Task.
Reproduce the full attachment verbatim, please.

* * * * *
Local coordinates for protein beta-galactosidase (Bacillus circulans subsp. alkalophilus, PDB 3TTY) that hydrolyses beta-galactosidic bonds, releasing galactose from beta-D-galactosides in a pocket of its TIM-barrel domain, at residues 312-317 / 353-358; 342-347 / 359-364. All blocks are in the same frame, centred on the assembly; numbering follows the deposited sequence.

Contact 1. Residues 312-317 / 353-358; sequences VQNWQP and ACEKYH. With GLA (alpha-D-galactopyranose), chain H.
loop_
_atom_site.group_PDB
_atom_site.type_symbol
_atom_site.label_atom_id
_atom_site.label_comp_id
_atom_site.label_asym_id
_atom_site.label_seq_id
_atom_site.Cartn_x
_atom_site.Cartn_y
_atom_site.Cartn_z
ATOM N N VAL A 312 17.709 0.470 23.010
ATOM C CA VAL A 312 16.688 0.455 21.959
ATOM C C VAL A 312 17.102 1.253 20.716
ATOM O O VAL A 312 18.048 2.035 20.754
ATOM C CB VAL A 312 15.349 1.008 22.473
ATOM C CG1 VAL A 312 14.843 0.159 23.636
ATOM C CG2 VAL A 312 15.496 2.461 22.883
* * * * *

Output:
Local coordinates for protein beta-galactosidase (Bacillus circulans subsp. alkalophilus, PDB 3TTY) that hydrolyses beta-galactosidic bonds, releasing galactose from beta-D-galactosides in a pocket of its TIM-barrel domain, at residues 312-317 / 353-358; 342-347 / 359-364. All blocks are in the same frame, centred on the assembly; numbering follows the deposited sequence.

Contact 1. Residues 312-317 / 353-358; sequences VQNWQP and ACEKYH. With GLA (alpha-D-galactopyranose), chain H.
loop_
_atom_site.group_PDB
_atom_site.type_symbol
_atom_site.label_atom_id
_atom_site.label_comp_id
_atom_site.label_asym_id
_atom_site.label_seq_id
_atom_site.Cartn_x
_atom_site.Cartn_y
_atom_site.Cartn_z
ATOM N N VAL A 312 17.709 0.470 23.010
ATOM C CA VAL A 312 16.688 0.455 21.959
ATOM C C VAL A 312 17.102 1.253 20.716
ATOM O O VAL A 312 18.048 2.035 20.754
ATOM C CB VAL A 312 15.349 1.008 22.473
ATOM C CG1 VAL A 312 14.843 0.159 23.636
ATOM C CG2 VAL A 312 15.496 2.461 22.883